If you worry about ATM skimmers and drive a car, it's time to freak the hell out: petrol pump skimmers have matured, and they're now just as good as those on garden-variety ATMs.
Krebs on Security reports a new series of scams operated out of Oklahoma, that saw thieves take home $US400,000 before they were caught. Targeting petrol pumps at Murphy’s filling stations, the thieves used a card skimmer and fake PIN pad overlay to obtain the required card information.
Kevin Konstantinov and Elvin Alisuretove — the guys behind the scam — apparently left the devices in place for between one and two months, then withdrew cash from ATMs using the details they acquired. Their success highlights how far petrol pump skimming has come on recently. Krebs, who really knows his stuff, explains:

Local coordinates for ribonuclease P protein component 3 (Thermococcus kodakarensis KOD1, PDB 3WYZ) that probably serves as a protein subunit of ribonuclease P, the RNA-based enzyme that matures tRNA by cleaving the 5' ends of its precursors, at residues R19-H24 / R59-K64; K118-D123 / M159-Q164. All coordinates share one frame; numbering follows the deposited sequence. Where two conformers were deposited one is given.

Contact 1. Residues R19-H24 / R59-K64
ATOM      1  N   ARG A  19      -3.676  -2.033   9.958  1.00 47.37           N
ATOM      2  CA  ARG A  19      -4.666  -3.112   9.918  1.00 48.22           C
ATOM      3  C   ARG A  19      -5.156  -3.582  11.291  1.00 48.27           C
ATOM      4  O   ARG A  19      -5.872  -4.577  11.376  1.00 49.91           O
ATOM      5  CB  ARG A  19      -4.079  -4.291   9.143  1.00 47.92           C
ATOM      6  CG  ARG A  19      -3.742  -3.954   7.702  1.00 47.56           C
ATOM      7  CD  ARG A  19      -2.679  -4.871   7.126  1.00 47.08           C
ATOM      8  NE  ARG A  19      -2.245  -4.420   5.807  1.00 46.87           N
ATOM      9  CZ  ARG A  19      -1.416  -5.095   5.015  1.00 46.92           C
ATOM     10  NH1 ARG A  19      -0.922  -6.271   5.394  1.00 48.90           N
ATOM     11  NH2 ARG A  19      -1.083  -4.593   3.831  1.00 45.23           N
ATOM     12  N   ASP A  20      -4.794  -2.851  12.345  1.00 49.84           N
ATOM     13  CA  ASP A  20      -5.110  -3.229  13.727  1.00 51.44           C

[Petrol] pump skimmers have moved from analogue, clunky things to the level of workmanship and attention to detail that is normally only seen in ATM skimmers. Investigators in Oklahoma told a local news station that the skimmer technology used in this case was way more sophisticated than anything they’ve seen previously.
So, these days the skimmers at petrol pumps — like those pictured above — use bluetooth-enabled devices, sucking power from the pumps themselves. That means they can run indefinitely, and also allow remote access to the data they acquire; thieves never need touch the skimmer again, once it's installed.
As ever, the advice remains the same: if an ATM or pay point looks in any way suspicious, don't use it. Failing that, pay for petrol in the outlet, or even better, with good old-fashioned cash. [Krebs on Security]